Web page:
My web developer then invested another $10,000 in another marketing firm. This new firm promised to remove all her web links from the ‘bad neighborhoods’ that the first firm stuck her URLs on, but it was simply not possible to find and remove them all. She sent literally hundreds of emails to Google’s legal department, and got no response. Two and a half years after Google removed her links from their search returns, they sent her an email they were returning her to their search results. Unfortunately, she had already lost her business.

My web developer screwed up by hiring a self-proclaimed SEO Marketing firm she knew nothing about, who claimed they knew all about a newly evolving marketing technique we’re still trying to figure out.

What did that SEO firm do wrong that got my web developer in trouble with Google?

• Overstuffed―they used the same terms in their SMM posts repeatedly.
Example: Are you looking for stunning invitations and announcements quickly, for less? If you’re looking for stunning invitations and announcements quickly, for less, look no further. Create your beautiful invitations or announcements with our templates quickly on our website. Order your professional invitations or announcements for less, today.

DON’T DO IT. Google doesn’t like it, but even more to the point, it’s boring, bad marketing.

• Over-optimize—they used too many anchored links (back to her website) on keywords in the post’s text. Example: Create your stunning invitations and announcements quickly, easily, and for less, today. Personalize, and invite your besties to your next big bash. And/or…the evil SEO firm used misleading keywords or key phrases that had nothing to do with what she was selling to increase the SEO ranking using trending (though unrelated) keywords. Example: Create the stunning body you’ve always wanted, and get invited to the best Hollywood parties. When you look thin, you feel beautiful.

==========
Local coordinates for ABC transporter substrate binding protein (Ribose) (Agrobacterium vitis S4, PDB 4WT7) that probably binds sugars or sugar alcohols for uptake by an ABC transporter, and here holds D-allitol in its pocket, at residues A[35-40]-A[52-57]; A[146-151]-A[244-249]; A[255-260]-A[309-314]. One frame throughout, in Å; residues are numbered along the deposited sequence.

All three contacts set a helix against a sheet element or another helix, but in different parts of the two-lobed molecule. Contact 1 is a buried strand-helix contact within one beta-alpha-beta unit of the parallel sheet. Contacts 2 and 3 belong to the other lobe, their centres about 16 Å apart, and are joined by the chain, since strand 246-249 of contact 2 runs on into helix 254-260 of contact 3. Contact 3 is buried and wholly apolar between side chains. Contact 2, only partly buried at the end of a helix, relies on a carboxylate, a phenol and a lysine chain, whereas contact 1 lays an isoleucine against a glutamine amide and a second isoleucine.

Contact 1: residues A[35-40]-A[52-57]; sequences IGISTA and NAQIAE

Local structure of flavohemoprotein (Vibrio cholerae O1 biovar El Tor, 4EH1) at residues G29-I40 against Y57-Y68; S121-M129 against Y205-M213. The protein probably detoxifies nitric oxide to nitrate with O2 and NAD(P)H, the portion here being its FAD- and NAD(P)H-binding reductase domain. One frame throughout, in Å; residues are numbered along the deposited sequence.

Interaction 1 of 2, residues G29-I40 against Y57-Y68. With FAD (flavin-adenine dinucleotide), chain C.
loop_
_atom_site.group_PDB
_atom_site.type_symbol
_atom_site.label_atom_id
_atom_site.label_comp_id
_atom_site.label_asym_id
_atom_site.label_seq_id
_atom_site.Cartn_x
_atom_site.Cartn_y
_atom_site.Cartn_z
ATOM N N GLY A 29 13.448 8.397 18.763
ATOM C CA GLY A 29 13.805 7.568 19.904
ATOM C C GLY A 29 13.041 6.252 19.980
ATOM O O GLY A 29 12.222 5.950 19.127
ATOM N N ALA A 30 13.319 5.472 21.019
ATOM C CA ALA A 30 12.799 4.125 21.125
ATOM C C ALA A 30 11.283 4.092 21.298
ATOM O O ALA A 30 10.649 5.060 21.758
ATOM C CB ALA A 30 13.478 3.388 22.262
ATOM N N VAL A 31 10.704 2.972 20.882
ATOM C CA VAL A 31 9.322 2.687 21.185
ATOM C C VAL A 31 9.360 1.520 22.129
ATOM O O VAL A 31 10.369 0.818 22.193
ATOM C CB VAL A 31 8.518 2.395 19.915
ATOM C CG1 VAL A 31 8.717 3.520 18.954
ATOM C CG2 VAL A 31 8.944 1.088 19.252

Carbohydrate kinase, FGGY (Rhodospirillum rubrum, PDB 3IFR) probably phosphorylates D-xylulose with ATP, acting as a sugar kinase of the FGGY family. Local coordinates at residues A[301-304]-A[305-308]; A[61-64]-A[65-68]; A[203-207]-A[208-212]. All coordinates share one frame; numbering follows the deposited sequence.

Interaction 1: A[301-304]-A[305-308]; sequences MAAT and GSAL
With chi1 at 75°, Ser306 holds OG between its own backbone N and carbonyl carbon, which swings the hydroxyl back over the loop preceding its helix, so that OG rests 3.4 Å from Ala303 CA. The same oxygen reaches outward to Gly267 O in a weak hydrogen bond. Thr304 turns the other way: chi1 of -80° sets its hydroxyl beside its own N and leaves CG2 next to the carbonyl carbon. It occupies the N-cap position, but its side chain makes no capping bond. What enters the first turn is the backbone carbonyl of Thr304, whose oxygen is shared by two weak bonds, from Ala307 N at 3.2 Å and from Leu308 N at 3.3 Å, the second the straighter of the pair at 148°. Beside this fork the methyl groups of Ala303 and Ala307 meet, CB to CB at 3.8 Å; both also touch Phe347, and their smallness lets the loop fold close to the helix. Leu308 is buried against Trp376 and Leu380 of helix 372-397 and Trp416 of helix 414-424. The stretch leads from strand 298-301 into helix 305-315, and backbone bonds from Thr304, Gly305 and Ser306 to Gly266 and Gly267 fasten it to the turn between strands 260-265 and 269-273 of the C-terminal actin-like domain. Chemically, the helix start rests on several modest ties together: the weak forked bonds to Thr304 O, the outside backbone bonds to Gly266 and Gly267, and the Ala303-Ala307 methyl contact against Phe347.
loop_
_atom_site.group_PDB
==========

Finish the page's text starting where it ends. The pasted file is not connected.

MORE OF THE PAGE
DON’T DO IT. Google doesn’t like it, but more to the point, it’s stupid marketing. This type of post may get someone’s attention, but they are likely not interested in the invitation and announcement templates my web developer was selling.

Effective marketing means communicating what we have to offer to our target audience. Over-stuffing and over-optimizing are often considered one and the same, just expressed in a variety of different ways by those trying to game search return results.

• Bad neighborhoods—according to Google, are pornography sites, or racist sites, such as the KKK, or ‘hate’ websites expressing extremist views. The evil SEO firm my developer hired put her website URL in the ‘comment’ box, or ‘discussion forum’ on these types of sites.

When your company URL appears on another website, this is known as a LINK-BACK. Google considers most legitimate companies ‘good neighborhoods.’ However, for a link-back to increase your SEO, the ‘good neighborhood’ must have some relationship to what you are selling. A bakery might have a link to my developers invitation site on their site, since they sell wedding and birthday cakes, and these occasions often require invitations. It is unlikely that a site selling chainsaws has the same target audience as those interested in invitations and announcements. Therefore, putting her invitation template site URL on the chainsaw site would not increase her SEO, and possibly flag Google’s violation detection algorithms Penguin and Panda, for an infraction.

The Function of Search Engines

Marketing pros know the power of SEO―reaching #1 in Google returns in your business, and similar categories. They are always trying to game the system to get to that #1 ranking.